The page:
Anthony Rieber Newsday columnist Anthony Rieber

Anthony Rieber has been at Newsday since Aug. 31, 1998 and in his current position since 2004. Before that he worked for eight years at the NY Daily News, where he was best known for the headline "Clueless Joe" when the Yankees hired Joe Torre. He is also responsible for the lesser-known headline "Yanks Top Tribe in 10." Show More

The sign was unveiled in the centerfield bleachers with two outs in the top of the ninth inning. One out to go until the Mets beat the Nationals on Opening Day.

It was white and had a huge black "90'' with the words "To Go'' under it in Mets blue and orange. The 90 was designed to tear away once Bobby Parnell recorded the final out, when an equally huge "89'' would be revealed.

As in 89 wins to go to meet Sandy Alderson's self-described "challenge'' to his players of an improbable 90-win season.

But it's still 90 to go. Parnell didn't get that out until the Nationals had tied the score at 5 on a double by Denard Span. And the sign didn't make another appearance as the Mets went on to a 9-7, 10-inning loss at Citi Field.

That's the problem for the Mets: It's hard to get to 90 wins when you have 80-win talent. Talent that was assembled by Alderson. Almost everything has to go right. How often has that happened for the Mets?

You had to admire the inventiveness of fan Darren Meenan, the producer of the sign. Meenan, 33, is well known among Mets fans as the owner of The 7 Line, which makes and sells Mets-themed T-shirts.

Alderson's 90-win declaration has been mocked ever since word leaked that he made it in an organizational meeting. The general manager lamented the leaking Monday while clarifying that 90 "wasn't a guarantee. It wasn't a prediction. It was a challenge.''

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Meenan, a Douglaston resident, later said in an email exchange that he wanted to embrace Alderson's "bold'' message. Mets fans are nothing if not resilient. They have to be.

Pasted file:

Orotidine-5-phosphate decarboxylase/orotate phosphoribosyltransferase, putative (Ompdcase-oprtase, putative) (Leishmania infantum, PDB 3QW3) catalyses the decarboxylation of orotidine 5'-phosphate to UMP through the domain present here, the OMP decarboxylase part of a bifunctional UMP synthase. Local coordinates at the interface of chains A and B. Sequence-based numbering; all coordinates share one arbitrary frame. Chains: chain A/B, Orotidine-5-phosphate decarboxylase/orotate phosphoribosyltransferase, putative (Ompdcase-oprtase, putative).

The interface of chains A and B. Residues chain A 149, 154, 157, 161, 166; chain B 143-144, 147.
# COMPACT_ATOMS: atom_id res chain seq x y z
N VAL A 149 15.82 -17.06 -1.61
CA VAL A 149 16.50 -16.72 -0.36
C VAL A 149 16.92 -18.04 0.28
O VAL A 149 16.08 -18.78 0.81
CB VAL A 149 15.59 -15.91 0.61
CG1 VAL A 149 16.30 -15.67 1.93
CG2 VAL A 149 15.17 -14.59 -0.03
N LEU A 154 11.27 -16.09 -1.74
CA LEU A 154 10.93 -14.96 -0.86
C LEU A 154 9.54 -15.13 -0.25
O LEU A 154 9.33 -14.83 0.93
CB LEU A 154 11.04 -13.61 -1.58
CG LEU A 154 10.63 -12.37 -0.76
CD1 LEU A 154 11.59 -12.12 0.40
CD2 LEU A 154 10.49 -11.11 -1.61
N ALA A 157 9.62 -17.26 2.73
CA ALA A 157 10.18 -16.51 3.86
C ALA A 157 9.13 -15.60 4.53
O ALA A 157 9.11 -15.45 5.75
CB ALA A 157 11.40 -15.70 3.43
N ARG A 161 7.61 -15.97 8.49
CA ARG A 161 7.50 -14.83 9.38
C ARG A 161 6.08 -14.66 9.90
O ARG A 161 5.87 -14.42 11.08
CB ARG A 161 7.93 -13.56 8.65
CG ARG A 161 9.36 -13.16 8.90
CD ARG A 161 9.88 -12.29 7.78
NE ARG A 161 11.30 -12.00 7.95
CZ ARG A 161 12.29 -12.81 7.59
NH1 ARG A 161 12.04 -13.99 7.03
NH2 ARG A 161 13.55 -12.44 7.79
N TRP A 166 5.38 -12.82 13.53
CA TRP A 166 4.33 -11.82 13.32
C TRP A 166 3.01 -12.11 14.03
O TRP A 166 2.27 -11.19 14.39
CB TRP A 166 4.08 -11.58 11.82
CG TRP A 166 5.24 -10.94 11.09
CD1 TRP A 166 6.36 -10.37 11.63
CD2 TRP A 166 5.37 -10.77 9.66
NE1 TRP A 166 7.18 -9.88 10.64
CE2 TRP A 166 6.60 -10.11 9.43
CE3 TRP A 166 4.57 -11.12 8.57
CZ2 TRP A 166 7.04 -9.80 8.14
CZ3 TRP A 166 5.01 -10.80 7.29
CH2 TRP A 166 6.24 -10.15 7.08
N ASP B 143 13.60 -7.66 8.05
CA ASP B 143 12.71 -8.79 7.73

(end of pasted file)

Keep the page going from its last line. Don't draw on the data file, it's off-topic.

Unlike the sign, which was visible for only a little while, one of the Mets' weaknesses was on display once starter Dillon Gee left the game in the seventh inning. In this case, it was the bullpen, which Alderson has yet to get right in his time at the helm.

With the exception of Jose Valverde, Mets relievers were awful Monday. Carlos Torres and Scott Rice each faced one batter and walked him on four pitches.

Parnell, still working his way back from neck surgery, blew the save in the ninth. Jeurys Familia allowed the go-ahead run in the 10th, and Long Beach's John Lannan gave up a three-run homer to Anthony Rendon later in the inning.

Combined, the Mets' pen was charged with five runs in 31/3 innings, and that includes Valverde's electric 11/3 innings with three strikeouts.

The day started ominously when the first pitch almost was thrown without the Mets having a first baseman on the field. Symbolic enough after the tepid Ike Davis/Lucas Duda competition?

Davis later said his brief absence was "illness-related.''

And, as if the gods of comedy were trying to throw one right down the middle, parking at Citi Field was limited because of a circus in one of the lots. Big top and all. Turns out the Cirque du Soleil is running outside the ballpark, though not Monday.

It was Graig Nettles who once said of playing for the Yankees: "When I was a little boy, I wanted to be a baseball player and join the circus. With the Yankees, I accomplished both.''

These Mets aren't as interesting as a circus or "The Bronx Zoo'' Yankees of the late '70s. Those teams had larger-than-life personalities, but they also had top-tier talent.

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The Mets simply don't, and without a heck of a lot of luck, neither a challenge from the GM nor supportive signs from plucky fans changes that. As the sign still says, 90 to go.